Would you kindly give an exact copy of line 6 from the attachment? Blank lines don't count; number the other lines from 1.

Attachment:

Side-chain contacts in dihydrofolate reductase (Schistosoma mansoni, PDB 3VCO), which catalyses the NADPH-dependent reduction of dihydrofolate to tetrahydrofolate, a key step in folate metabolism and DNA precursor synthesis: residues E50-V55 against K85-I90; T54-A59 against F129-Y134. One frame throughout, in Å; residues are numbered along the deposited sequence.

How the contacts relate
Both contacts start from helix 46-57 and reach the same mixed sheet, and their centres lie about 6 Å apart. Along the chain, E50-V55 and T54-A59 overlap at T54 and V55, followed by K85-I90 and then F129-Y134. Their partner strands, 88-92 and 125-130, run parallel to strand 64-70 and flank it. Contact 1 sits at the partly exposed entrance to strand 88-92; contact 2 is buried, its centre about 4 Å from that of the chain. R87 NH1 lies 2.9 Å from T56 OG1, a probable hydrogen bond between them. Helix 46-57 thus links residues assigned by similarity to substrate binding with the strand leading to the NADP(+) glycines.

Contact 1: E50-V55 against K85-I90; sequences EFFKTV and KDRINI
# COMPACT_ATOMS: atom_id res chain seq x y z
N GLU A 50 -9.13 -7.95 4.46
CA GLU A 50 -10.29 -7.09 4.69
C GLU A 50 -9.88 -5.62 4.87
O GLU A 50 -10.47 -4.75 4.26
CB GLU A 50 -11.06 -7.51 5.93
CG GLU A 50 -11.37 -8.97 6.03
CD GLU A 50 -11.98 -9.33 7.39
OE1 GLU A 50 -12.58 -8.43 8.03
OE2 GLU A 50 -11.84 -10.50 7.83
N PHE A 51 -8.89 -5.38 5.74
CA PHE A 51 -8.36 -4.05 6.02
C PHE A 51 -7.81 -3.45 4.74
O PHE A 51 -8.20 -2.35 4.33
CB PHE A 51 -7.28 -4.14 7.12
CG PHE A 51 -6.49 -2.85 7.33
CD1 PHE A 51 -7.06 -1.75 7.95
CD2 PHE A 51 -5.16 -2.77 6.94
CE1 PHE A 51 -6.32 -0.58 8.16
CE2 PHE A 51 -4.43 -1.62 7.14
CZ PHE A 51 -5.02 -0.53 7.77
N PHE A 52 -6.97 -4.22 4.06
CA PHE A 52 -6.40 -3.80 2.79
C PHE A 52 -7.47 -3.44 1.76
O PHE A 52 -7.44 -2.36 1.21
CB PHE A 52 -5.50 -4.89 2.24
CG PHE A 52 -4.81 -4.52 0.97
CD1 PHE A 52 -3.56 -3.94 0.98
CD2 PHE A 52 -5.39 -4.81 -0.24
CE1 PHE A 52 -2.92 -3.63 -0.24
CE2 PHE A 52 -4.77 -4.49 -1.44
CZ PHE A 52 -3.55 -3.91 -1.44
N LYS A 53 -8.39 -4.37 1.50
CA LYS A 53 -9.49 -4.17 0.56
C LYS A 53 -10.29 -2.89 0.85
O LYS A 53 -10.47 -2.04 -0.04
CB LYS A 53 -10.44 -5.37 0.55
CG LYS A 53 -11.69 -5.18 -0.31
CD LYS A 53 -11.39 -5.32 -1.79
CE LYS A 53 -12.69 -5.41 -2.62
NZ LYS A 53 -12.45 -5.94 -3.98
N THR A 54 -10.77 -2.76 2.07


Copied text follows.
N GLU A 50 -9.13 -7.95 4.46